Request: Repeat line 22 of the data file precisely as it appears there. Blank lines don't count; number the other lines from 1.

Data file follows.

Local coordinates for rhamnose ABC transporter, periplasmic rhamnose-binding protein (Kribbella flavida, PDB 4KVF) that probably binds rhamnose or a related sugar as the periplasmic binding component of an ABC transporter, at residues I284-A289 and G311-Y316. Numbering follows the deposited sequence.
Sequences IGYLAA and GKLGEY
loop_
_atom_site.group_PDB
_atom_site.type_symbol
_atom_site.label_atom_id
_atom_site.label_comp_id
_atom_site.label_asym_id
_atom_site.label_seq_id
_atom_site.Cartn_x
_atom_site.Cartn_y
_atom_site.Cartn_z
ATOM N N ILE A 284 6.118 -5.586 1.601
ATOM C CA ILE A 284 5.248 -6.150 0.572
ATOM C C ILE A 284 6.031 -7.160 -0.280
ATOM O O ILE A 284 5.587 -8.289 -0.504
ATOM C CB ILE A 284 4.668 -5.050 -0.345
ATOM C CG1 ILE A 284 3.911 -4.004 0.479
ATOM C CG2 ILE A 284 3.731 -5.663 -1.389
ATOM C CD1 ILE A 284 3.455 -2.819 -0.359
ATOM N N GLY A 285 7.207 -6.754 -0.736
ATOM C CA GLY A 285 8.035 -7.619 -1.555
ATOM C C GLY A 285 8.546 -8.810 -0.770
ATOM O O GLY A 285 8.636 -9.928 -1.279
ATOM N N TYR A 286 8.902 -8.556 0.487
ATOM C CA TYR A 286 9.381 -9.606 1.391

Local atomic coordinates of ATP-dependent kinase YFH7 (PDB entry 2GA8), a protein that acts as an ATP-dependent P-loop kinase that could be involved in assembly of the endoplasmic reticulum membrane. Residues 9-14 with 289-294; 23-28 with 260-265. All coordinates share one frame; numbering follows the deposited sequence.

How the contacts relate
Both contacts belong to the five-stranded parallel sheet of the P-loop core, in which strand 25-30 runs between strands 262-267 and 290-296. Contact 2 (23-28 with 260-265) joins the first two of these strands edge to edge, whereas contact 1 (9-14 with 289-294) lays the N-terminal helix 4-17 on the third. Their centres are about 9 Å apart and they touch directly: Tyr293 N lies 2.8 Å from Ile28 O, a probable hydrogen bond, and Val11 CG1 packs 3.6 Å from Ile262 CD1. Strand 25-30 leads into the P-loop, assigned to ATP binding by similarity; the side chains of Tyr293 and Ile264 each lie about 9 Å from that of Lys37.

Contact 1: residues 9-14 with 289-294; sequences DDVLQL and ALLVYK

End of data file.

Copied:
ATOM C CA GLY A 285 8.035 -7.619 -1.555